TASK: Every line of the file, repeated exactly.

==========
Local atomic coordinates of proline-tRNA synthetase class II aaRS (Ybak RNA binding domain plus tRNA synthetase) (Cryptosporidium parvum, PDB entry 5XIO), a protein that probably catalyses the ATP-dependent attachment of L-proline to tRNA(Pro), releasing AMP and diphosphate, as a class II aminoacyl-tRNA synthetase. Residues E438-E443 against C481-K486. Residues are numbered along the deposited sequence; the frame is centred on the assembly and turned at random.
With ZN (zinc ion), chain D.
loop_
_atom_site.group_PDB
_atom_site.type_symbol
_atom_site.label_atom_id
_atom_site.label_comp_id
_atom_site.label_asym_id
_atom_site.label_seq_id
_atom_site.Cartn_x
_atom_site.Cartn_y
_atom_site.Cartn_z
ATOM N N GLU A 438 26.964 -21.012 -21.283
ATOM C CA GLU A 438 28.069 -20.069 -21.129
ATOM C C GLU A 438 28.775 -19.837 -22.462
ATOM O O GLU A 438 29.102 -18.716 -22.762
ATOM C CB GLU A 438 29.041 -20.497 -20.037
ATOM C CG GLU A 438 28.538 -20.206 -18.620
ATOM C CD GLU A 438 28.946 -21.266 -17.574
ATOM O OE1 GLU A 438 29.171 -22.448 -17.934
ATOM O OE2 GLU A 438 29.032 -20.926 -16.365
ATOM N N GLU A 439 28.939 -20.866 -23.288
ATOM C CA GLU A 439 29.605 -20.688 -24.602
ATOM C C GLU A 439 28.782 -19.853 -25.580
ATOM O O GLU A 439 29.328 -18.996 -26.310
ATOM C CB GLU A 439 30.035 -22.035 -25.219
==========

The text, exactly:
Local atomic coordinates of proline-tRNA synthetase class II aaRS (Ybak RNA binding domain plus tRNA synthetase) (Cryptosporidium parvum, PDB entry 5XIO), a protein that probably catalyses the ATP-dependent attachment of L-proline to tRNA(Pro), releasing AMP and diphosphate, as a class II aminoacyl-tRNA synthetase. Residues E438-E443 against C481-K486. Residues are numbered along the deposited sequence; the frame is centred on the assembly and turned at random.
With ZN (zinc ion), chain D.
loop_
_atom_site.group_PDB
_atom_site.type_symbol
_atom_site.label_atom_id
_atom_site.label_comp_id
_atom_site.label_asym_id
_atom_site.label_seq_id
_atom_site.Cartn_x
_atom_site.Cartn_y
_atom_site.Cartn_z
ATOM N N GLU A 438 26.964 -21.012 -21.283
ATOM C CA GLU A 438 28.069 -20.069 -21.129
ATOM C C GLU A 438 28.775 -19.837 -22.462
ATOM O O GLU A 438 29.102 -18.716 -22.762
ATOM C CB GLU A 438 29.041 -20.497 -20.037
ATOM C CG GLU A 438 28.538 -20.206 -18.620
ATOM C CD GLU A 438 28.946 -21.266 -17.574
ATOM O OE1 GLU A 438 29.171 -22.448 -17.934
ATOM O OE2 GLU A 438 29.032 -20.926 -16.365
ATOM N N GLU A 439 28.939 -20.866 -23.288
ATOM C CA GLU A 439 29.605 -20.688 -24.602
ATOM C C GLU A 439 28.782 -19.853 -25.580
ATOM O O GLU A 439 29.328 -18.996 -26.310
ATOM C CB GLU A 439 30.035 -22.035 -25.219